The following speech was given by novelist and writer Jonathan Coe at the Writers’ Guild Awards ceremony, 18 January 2016
Last August saw the death of David Nobbs (above), who, over a period of more than two decades, held many positions in the Writers’ Guild, including President. His death came quickly, after a short illness, at the age of 80. I was in France when it happened, and found out in the 21st-century way, via Twitter. An unusual number of people in my timeline were Tweeting quotations from his work and at first all I thought was, “That’s nice – people are discussing David”. It was only after a few seconds that the awful truth sank in, the realisation that there was a reason – the usual reason – for all this sudden attention.
It’s appropriate that I should be speaking about him here tonight, because I first met David at a Writers’ Guild Awards dinner, in 1994. I had just published an effusive review of his novel The Cucumber Man, which culminated in the sentence: “I think he is probably our finest post-war comic novelist.” It was a bold claim to make, and David never seemed particularly pleased that I’d made it. Over the years, I came to the conclusion that it was the word ‘probably’ he objected to. Not at all. He finally admitted to me, about five years ago, that the word he didn’t like was ‘comic’. He didn’t want to be described as a comic novelist, because he felt it diminished him. He thought of himself as a novelist, pure and simple.
But in fact, there was nothing simple about David’s writing career. He was a unique and remarkable writer because he excelled in two fields which are sometimes considered incompatible. He wrote for television, and he wrote for the printed page, and he wrote for both with equal brilliance. Even if the whole country didn’t know his name, the whole country certainly knew his greatest creation: Reginald Iolanthe Perrin, the 1970s’ frustrated, suburban Everyman, so memorably incarnated on television by Leonard Rossiter, but already a vividly realised character within the pages of David’s novel, The Death of Reginald Perrin, which had introduced him a couple of years earlier.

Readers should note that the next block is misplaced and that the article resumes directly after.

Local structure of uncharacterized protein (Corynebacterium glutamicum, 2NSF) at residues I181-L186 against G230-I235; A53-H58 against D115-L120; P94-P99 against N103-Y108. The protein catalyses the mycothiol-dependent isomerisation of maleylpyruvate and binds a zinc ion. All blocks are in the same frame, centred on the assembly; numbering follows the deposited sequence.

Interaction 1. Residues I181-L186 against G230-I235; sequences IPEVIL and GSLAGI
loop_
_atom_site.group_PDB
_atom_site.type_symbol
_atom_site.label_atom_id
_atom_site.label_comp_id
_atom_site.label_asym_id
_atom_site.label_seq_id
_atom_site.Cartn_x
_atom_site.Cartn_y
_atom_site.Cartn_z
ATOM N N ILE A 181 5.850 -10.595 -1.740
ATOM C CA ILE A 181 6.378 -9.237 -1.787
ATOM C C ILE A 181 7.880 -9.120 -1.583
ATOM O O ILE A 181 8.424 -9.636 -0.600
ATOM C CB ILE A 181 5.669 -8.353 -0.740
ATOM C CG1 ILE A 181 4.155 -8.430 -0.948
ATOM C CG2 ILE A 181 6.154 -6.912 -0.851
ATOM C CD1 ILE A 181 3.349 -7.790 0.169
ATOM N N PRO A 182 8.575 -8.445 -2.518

The making of that iconic TV show was the moment, at the age of 40 or so, when David’s two writing worlds began to converge. Up until that point, he had kept them separate. Having started as a journalist for the Sheffield Star and other papers, in the 1960s he became one of the country’s leading comedy writers, with sketches for TW3 and The Frost Report, for Frankie Howerd, Ken Dodd and Les Dawson, and, most famously, for The Two Ronnies. And he published three fine, well reviewed novels. Although the two kinds of writing ran on parallel lines at first, what united them, made them recognisably the work of the same person, was not just their sense of comedy but their sense of the absurd. David was a huge admirer of N F Simpson and the early Beckett. He believed that life only made sense if you realised that it was fundamentally nonsensical. This awareness runs through all the Reginald Perrin stories, but it was also a recurring motif in his life. I don’t believe that more absurd things happened to David than anybody else, but he had a keener eye for them than anyone I’ve met. Here, for instance, from his autobiography, is one of my favourite David stories, one he never tired of repeating. It concerns a film producer called Dennis Lewiston, who was taking him out to lunch to discuss the film rights to his first novel: